Greenhouse Gas emissions reporting in Israel: Means to manage energy use

Ofira Ayalon, Miriam Lev-On, Perry Lev-On, Tal Goldrath

Research output: Contribution to journalArticlepeer-review


The subject of publicly disclosing Greenhouse Gas (GHG) emissions by companies and organizations is gaining momentum and a variety of so called 'GHG Registries' have been developed in countries around the globe, while specific requirements are being adjusted to local circumstances and needs. Different GHG Registries are currently operating worldwide, either as mandatory or as voluntary programs. Israel launched a voluntary initiative in 2010 known as the Israel GHG Reporting and Registering System. The Israel GHG Reporting Protocol was prepared by the Ministry of Environmental Protection and the Energy and Environment cluster at the Samuel Neaman Institute, in cooperation with a wide range of stakeholders, including other governmental ministries, industry and local government representatives as well as non-governmental organizations. The Israel GHG Protocol is largely based on the World Resources Institute/World Business Council for Sustainable Development (WRI/WBCSD) corporate accounting standard and ISO 14064. While the decision to join the GHG registry in Israel is currently voluntary, once an organization has joined the registry it commits to calculate and report GHG emissions according to the registry's protocol and methodology guidance to allow for consistency in the reported data and for accurate comparison of the results. The Israeli program is intended to help develop capacities and tools for organizations, industry and various other private sector entities to manage their GHG emissions by annually calculating and submitting their emission inventories which will also help them to estimate the potential for emissions reduction. This paper focuses on the analysis of the GHG emission reports submitted for 2010, 2011 and 2012 by participating companies and organizations and on how these data enable the reporting organizations to develop their databases, improve their risk management capabilities and identify opportunities for energy and process efficiency improvements that could lead to GHG emissions reduction.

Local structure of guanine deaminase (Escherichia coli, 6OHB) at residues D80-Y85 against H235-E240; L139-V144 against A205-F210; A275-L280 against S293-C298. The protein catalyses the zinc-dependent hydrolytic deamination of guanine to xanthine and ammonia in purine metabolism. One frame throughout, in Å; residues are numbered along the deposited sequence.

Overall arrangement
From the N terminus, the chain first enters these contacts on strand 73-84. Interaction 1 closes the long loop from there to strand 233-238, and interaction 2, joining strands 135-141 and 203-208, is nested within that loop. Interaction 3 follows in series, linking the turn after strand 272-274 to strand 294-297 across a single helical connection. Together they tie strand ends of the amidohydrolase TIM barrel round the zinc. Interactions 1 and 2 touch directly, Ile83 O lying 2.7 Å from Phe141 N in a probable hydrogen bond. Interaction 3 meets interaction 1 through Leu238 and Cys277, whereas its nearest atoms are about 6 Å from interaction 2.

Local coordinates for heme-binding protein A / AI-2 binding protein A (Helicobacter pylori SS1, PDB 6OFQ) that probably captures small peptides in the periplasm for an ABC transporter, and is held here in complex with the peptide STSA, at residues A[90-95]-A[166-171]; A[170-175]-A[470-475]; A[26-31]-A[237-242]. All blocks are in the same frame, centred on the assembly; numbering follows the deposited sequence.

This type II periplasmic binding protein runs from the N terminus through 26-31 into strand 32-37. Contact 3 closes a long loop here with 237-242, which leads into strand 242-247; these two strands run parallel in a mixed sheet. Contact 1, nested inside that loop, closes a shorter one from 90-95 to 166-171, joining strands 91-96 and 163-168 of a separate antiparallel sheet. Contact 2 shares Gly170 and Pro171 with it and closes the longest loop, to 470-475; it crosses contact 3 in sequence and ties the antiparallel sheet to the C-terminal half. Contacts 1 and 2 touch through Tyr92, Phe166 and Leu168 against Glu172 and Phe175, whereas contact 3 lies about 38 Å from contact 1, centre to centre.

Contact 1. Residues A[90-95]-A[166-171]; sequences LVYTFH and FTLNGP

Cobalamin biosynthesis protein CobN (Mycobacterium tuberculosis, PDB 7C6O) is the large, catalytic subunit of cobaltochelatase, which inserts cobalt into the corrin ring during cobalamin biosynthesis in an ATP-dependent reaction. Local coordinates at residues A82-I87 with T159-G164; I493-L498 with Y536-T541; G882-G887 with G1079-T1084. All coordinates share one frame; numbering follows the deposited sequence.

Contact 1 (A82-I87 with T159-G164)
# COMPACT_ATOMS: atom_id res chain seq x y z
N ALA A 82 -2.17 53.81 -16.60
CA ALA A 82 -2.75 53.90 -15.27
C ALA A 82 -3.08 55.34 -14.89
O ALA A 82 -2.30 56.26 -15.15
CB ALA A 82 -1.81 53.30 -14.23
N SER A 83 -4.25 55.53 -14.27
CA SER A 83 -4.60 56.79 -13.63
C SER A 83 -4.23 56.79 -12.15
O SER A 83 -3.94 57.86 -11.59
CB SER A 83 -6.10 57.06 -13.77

Original languageAmerican English
Pages (from-to)612-618
Number of pages7
JournalEnergy Conversion and Management
StatePublished - Sep 2014


  • Carbon footprint
  • Climate change
  • Energy consumption
  • Energy efficiency
  • GHG information disclosure
  • Greenhouse Gas emissions

All Science Journal Classification (ASJC) codes

  • Energy Engineering and Power Technology
  • Fuel Technology
  • Nuclear Energy and Engineering
  • Renewable Energy, Sustainability and the Environment


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